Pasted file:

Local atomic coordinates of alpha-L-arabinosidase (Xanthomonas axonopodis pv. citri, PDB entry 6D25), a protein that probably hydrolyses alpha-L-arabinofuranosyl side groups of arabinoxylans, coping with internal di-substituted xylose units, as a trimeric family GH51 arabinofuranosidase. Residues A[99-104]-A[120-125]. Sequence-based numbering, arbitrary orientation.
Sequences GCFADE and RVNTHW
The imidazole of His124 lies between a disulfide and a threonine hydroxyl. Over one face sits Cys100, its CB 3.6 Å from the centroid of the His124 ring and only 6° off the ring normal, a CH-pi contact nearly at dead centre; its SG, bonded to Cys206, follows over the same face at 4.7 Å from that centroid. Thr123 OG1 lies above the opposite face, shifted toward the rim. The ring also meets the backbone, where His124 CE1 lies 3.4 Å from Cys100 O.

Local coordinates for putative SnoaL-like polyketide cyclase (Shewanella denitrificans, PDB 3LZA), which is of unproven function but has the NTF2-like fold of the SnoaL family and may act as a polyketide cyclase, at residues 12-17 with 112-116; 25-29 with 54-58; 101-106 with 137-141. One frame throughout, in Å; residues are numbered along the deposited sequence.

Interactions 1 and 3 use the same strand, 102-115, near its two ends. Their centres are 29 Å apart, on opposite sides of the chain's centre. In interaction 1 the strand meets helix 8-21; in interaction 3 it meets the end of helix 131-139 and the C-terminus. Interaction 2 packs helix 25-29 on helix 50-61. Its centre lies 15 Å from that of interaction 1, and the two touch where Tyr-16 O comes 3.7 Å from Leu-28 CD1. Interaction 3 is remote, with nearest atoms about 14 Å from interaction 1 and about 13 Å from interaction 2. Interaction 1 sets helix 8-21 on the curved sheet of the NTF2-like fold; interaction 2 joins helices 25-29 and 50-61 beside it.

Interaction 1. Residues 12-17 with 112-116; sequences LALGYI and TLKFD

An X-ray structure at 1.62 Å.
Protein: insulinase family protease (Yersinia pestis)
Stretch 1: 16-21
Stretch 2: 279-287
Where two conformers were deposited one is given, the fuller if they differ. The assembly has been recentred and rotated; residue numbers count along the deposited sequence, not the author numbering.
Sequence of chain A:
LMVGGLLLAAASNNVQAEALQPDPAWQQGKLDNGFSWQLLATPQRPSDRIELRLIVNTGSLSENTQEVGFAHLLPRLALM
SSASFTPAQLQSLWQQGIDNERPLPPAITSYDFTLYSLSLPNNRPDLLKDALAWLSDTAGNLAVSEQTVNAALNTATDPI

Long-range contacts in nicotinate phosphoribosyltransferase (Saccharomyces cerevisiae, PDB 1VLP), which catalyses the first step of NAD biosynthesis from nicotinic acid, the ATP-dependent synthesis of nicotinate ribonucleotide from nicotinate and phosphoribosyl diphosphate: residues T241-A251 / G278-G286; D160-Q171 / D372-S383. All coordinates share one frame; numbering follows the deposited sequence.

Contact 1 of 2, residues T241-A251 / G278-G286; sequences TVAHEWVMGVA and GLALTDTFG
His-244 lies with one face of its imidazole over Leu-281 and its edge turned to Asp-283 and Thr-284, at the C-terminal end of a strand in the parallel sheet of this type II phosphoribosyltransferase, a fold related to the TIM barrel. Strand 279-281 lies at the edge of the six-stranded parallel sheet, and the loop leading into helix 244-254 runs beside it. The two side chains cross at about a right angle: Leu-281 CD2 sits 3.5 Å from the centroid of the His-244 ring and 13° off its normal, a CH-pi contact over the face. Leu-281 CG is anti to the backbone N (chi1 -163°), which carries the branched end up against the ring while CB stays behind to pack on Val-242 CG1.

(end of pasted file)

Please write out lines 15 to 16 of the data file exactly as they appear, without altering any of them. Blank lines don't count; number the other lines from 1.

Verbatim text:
Long-range contacts in nicotinate phosphoribosyltransferase (Saccharomyces cerevisiae, PDB 1VLP), which catalyses the first step of NAD biosynthesis from nicotinic acid, the ATP-dependent synthesis of nicotinate ribonucleotide from nicotinate and phosphoribosyl diphosphate: residues T241-A251 / G278-G286; D160-Q171 / D372-S383. All coordinates share one frame; numbering follows the deposited sequence.

Contact 1 of 2, residues T241-A251 / G278-G286; sequences TVAHEWVMGVA and GLALTDTFG